Philadelphia is the largest city in the state of Pennsylvania. The city experienced construction boom in markets in 1970 and 1980 where more than 20 tall buildings appeared. The city’s history of erecting tall buildings dates back to 1754 when a bell tower was added to Christ’s Church. In the 20th century, a gentleman’s agreement prevented buildings from rising above the tallest building, Philadelphia City Hall, which was 548 feet high. The city twice held the record for the tallest building in North America, first Christ Church and later City Hall. In 1987, due to urbanization and the need for rental space, the agreement was terminated with the construction of One Liberty Place. The Comcast Center is the tallest building in Philadelphia and the tallest building in the United States. Construction of the Comcast Innovation and Technology Center began on the 19th, and the Comcast Center is expected to be the tallest building in Philadelphia and 146th in the United States.
The tallest building in Philadelphia
1. Comcast Center
The Comcast Center is the tallest skyscraper in Philadelphia; It is ranked 19 hours in the U.S. and 98th in the world. The Comcast Center was initially known as One Pennsylvania Plaza, owned by the Liberty Property Trust, and was designed by architect Robert AM Stern. It is 296.7 feet high, covers an area of 1,400,000 square feet, has 58 floors and had $ 540 million under construction. Construction of the building began on March 31, 2005, and it was officially opened on June 6, 2018. It is used for commercial purposes only and houses commercial offices. The center is equipped with a sunbathing room featuring Comcast Experience, a high-resolution LED display of 4 meters and 83.3 meters wide and 2000 square meters. Comcast Experience is a popular tourist attraction.
2. A place of freedom
One Liberty Place ranks second among the tallest buildings in Philadelphia. It is on the corner of 17th Street and Market Street. It covers 1.2 million square meters. The building is owned by Sunbelt Management Parkway Properties Inc., a Teacher Retirement System in Texas
Falcone Group and higher education catering, and the height is 945 ft. It was designed by Helmut Jahn using as a reference the Chrysler Building in New York City. The building is square with recessed corners and a glass and aluminum facade. The building houses commercial offices, hotels and shops. Construction of the building began on May 13, 1985, and was completed in 1987.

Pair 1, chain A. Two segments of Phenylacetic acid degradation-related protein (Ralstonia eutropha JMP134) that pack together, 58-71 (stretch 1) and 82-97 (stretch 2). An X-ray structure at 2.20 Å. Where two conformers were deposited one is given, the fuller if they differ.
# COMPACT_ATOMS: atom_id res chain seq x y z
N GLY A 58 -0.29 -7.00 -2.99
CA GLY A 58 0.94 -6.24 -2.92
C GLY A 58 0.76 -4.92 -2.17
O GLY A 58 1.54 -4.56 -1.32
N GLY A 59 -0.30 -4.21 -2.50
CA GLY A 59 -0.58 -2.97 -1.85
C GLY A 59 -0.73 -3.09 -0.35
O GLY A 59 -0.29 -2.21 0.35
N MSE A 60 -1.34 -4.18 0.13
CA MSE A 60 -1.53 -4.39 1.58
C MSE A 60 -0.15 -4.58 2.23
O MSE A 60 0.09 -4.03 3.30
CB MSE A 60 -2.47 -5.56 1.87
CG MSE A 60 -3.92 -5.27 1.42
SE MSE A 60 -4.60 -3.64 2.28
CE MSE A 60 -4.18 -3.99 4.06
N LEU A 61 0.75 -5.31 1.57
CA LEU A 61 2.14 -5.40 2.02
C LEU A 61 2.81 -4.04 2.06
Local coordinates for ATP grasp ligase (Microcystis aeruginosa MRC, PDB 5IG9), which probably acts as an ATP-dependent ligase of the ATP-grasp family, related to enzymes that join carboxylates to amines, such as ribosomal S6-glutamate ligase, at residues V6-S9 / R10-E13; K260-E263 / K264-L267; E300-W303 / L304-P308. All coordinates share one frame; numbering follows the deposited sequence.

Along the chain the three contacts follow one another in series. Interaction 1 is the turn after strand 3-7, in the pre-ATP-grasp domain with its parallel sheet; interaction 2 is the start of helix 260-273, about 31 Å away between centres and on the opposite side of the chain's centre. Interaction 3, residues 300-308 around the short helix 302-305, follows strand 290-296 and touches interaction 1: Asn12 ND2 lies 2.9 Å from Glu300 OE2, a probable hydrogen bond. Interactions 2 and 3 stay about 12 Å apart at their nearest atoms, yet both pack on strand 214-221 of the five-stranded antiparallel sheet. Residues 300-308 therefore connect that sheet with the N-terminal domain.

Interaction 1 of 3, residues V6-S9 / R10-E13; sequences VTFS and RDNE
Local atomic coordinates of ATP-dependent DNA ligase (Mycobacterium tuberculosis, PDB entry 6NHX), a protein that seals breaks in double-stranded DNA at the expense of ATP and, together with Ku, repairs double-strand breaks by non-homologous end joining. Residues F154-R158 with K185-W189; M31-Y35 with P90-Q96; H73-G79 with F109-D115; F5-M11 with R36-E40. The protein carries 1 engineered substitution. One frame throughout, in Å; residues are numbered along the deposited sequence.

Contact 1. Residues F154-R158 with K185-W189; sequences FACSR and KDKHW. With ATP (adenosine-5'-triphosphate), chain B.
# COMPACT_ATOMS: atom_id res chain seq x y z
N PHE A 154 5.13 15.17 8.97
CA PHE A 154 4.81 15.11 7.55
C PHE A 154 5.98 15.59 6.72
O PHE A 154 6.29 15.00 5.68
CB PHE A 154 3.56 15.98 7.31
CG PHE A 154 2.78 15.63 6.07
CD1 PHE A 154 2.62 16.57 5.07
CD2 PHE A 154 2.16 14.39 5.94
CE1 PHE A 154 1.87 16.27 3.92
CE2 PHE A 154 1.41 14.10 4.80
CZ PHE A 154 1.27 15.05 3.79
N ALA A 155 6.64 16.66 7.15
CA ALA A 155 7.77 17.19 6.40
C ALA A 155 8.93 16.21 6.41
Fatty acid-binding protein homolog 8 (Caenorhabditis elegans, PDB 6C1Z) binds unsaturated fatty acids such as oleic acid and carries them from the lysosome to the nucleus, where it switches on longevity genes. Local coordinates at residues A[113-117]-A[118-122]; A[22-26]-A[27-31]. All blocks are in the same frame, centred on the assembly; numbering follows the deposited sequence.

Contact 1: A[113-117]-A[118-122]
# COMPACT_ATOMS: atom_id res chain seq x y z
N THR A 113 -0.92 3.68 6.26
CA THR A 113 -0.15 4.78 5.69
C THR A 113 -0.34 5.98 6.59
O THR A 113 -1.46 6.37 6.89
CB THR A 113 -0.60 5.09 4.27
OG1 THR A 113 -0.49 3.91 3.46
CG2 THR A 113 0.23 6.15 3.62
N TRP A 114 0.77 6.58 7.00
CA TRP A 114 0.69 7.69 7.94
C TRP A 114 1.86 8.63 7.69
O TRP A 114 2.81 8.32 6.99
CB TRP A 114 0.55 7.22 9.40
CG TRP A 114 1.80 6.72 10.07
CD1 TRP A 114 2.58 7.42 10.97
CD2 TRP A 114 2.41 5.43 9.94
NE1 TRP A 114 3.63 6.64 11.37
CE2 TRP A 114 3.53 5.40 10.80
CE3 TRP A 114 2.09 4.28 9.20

3. Square of two freedoms
Two Liberty Place is the 3rd tallest building with a height of 847 ft. It belongs to the owners of One Liberty Place and physically resembles One Liberty Place. The building has 58 floors and contains 1.2 million square feet of space. The building was intended for Cigni, which took up more space than one freedom could offer. The building is used for commercial, retail and residential purposes. Floors 40 to 57 are used as condominiums; On the 37th floor there is a spa and sauna. Construction began on February 16, 1988, and was completed in 1990.
4. BNY Mellon Center
The BNY Mellon Center is the fourth tallest building in Philadelphia and 161st in the world. It is 792 ft high and has 54 floors. Prior to 1999, the building was initially known as the Mellon Bank Center. Kohn Pedersen Fox Associates designed the building and is owned by the HRPT Properties Trust. Below the building is a shopping arcade that connects the building with the suburban train station and the conservatory. The building houses the offices of Citizens Bank, Boston Consulting Group. On the 52nd floor is the Pyramid Club, one of the most famous clubs in the city.
5. Three Logans Square
Three Logan Square ranks fifth among the tallest buildings in Philadelphia. It stands at 739 and has about 1.3 million square feet of space. The building was designed by the Kling Lindquist Partnership and is owned by the Brandywine Realty Trust. On the top floor there is a banquet hall that can be rented to the public. The landscaped square, open to the public, was built next to the building in accordance with city law requiring 1% of public artistic construction costs.
The tallest building in Philadelphia
|rank||Surname||Height (in feet)|
|2||A place of freedom||945|
|3.||Two squares of freedom||848|
|Fourth||BNY Mellon Center||792|
|5||Three Logans Square||739|
|6.||FMC Tower in Cira Center South||736|
|7.||Mr. Fred DiBona Jr. building||625|
|9||Two shopping malls||565|
|10||Philadelphia City Hall||548|
|11||Residences in the Ritz-Carlton||518|
|12.||Street 1818 Market||500|
|14.||Loews Philadelphia Hotel||492|
|15.||PNC Bank building||491|
|16||Central Square II||490|
|17th||Five Penn Center||490|
|20th||Street Market 2000||435|